The translational part

The state transition equation involves $ 12$ scalar equations. Six of these are straightforward to obtain by characterizing the linear velocity. For this case, it can be imagined that the body does not rotate with respect to the inertial frame. The linear momentum is $ {D}= {m}{\dot p}$, and Newton's second law implies that

$\displaystyle \index{force} {F}(u) = {d{D}\over dt} = {m}{\ddot p}.$ (13.81)

This immediately yields half of the state transition equation by solving for $ {\ddot p}$. This yields a 3D version of the double integrator in Example 13.3, scaled by $ {m}$. Let $ ({p}_1,{p}_2,{p}_3)$ denote the coordinates of $ {p}$. Let $ (v_1,v_2,v_3)$ denote the linear velocity the center of mass. Three scalar equations of the state transition equation are $ {\dot p}_i =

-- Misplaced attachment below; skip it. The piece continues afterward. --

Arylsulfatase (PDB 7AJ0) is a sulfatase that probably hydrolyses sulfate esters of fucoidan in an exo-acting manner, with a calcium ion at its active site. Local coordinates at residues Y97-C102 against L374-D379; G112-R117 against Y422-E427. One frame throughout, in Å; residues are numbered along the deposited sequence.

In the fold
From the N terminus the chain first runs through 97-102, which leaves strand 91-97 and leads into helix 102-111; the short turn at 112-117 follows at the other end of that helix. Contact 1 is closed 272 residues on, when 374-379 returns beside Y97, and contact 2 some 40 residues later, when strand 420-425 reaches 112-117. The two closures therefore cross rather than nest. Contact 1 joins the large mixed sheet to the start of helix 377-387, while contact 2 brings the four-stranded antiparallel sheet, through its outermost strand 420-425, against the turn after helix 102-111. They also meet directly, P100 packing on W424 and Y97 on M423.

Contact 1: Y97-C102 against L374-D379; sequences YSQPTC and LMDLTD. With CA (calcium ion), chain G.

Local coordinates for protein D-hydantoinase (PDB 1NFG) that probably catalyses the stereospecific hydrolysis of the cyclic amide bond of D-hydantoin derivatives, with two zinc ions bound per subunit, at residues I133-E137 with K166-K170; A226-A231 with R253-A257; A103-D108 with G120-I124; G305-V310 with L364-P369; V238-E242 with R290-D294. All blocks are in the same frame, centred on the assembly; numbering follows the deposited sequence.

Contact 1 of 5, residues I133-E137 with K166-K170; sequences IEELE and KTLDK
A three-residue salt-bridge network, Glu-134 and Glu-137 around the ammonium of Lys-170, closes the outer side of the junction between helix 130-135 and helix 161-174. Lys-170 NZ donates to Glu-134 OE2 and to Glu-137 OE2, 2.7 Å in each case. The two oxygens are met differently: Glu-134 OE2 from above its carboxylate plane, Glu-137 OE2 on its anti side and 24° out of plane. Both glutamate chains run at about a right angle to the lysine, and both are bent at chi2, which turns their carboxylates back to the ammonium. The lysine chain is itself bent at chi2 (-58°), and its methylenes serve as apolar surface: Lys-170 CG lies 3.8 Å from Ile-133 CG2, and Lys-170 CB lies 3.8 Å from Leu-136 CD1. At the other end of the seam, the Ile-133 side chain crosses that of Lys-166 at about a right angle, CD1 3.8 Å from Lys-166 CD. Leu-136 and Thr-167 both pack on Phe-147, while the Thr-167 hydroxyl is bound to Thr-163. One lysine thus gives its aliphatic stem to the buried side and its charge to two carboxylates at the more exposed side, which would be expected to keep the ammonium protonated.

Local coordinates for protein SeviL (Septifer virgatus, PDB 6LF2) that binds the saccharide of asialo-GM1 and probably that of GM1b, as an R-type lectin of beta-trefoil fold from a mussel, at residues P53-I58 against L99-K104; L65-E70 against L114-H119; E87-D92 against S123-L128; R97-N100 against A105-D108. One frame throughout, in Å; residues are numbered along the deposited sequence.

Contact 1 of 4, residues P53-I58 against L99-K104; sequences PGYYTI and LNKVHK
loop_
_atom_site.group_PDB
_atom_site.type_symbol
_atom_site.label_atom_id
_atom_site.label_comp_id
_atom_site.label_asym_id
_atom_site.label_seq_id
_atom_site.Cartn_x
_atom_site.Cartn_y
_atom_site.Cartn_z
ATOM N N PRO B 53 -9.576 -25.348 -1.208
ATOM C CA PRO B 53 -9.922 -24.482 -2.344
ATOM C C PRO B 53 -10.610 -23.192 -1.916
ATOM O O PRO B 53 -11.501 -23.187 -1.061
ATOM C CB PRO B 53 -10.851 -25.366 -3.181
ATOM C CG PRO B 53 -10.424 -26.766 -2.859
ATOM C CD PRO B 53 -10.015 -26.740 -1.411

v_i$ for $ i = 1, 2, 3$. Three more are obtained as $ {\dot v}_i =
F_i(u)/{m}$ for $ i = 1, 2, 3$. If there are no moments and the body is not rotating with respect to the inertial frame, then these six equations are sufficient to describe its motion. This may occur for a spacecraft that is initially at rest, and its thrusters apply a total force only through the center of mass.

Steven M LaValle 2012-04-20